Skip to main content

Ritalin rise blamed on teachers

ACADEMICS have accused teachers of collaborating with doctors in encouraging the use of a controversial mind-altering drug to control hyperactive children.

Researchers at Teesside University claim that the dramatic rise in Ritalin prescriptions amounts to a "major public health scandal".

Ritalin, a trade name for the amphetamine-like drug methylphenidate, was first used in the US in the 1960s for children with attention deficit disorders. The latest UK figures show prescriptions for children rose from 3,500 in 1993 to 126,500 in 1998. Ritalin's supporters insist it is safe and effective.

But according to a paper in the journal Critical Public ealth, the drug can be addictive and has some similar bio-chemical properties to cocaine. Side effects are said to include heart and chest problems, hallucinations, psychosis and stunted growth. "Children as young as three are being given class B drugs for a condition whose very existence is questioned," said Steve Baldwin, professor of psychology at the University of Teesside and co-author of the study.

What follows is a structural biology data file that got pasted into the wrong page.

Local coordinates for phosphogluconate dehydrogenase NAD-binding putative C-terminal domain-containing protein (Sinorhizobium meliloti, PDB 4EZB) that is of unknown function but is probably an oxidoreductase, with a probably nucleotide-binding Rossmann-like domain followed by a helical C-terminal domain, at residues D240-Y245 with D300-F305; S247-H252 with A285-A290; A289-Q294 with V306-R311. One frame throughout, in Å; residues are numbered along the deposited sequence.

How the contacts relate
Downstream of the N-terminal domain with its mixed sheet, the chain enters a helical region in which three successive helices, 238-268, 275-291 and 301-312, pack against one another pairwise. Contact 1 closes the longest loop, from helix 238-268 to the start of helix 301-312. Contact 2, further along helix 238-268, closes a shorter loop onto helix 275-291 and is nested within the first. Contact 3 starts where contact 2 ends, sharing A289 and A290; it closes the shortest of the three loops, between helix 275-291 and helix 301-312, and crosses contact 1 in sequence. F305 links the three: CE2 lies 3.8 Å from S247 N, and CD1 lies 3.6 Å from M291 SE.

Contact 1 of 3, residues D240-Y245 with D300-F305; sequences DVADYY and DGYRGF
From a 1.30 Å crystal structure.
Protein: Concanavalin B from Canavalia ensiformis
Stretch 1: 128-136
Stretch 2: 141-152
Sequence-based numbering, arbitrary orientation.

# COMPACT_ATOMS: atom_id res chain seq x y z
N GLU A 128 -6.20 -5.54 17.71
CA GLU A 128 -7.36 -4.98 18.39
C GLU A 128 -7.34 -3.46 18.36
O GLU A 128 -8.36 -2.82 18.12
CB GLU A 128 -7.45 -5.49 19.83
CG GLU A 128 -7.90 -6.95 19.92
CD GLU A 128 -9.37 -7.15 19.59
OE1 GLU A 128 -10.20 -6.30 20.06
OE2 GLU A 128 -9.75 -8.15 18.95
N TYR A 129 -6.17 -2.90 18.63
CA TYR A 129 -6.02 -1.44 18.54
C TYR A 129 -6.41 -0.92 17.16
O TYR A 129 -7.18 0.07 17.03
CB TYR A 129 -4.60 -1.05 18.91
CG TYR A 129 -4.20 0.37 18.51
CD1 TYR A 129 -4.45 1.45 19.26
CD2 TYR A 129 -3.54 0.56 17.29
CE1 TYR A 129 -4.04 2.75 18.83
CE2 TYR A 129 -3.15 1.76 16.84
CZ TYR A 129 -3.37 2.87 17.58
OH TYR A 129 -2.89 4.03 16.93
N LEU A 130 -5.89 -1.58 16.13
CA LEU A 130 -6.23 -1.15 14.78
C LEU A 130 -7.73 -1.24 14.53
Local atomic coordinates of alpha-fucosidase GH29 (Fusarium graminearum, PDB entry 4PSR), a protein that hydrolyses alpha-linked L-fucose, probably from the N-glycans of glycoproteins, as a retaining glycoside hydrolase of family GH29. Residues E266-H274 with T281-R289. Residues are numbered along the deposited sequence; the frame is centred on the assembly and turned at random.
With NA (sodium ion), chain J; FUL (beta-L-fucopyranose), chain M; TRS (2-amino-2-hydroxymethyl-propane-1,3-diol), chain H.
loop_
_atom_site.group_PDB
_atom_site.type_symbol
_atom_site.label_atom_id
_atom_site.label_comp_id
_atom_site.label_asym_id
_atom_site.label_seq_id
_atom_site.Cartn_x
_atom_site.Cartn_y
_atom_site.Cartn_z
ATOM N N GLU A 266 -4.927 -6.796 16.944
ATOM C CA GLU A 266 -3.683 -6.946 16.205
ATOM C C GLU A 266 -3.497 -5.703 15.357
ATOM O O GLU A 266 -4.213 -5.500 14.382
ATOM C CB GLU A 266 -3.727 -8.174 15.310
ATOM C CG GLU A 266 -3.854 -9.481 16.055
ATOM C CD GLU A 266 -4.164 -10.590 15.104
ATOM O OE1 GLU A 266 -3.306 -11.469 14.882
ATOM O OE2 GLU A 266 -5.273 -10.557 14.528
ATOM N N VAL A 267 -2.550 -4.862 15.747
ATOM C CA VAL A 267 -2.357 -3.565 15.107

He says teachers and educational psychologists are too ready to label children as hyperactive. But Chris Purser, of the National Association of Head Teachers, said: "The decision to prescribe is made by doctors in consultation with parents."

Log in or register for FREE to continue reading.

It only takes a moment and you'll get access to more news, plus courses, jobs and teaching resources tailored to you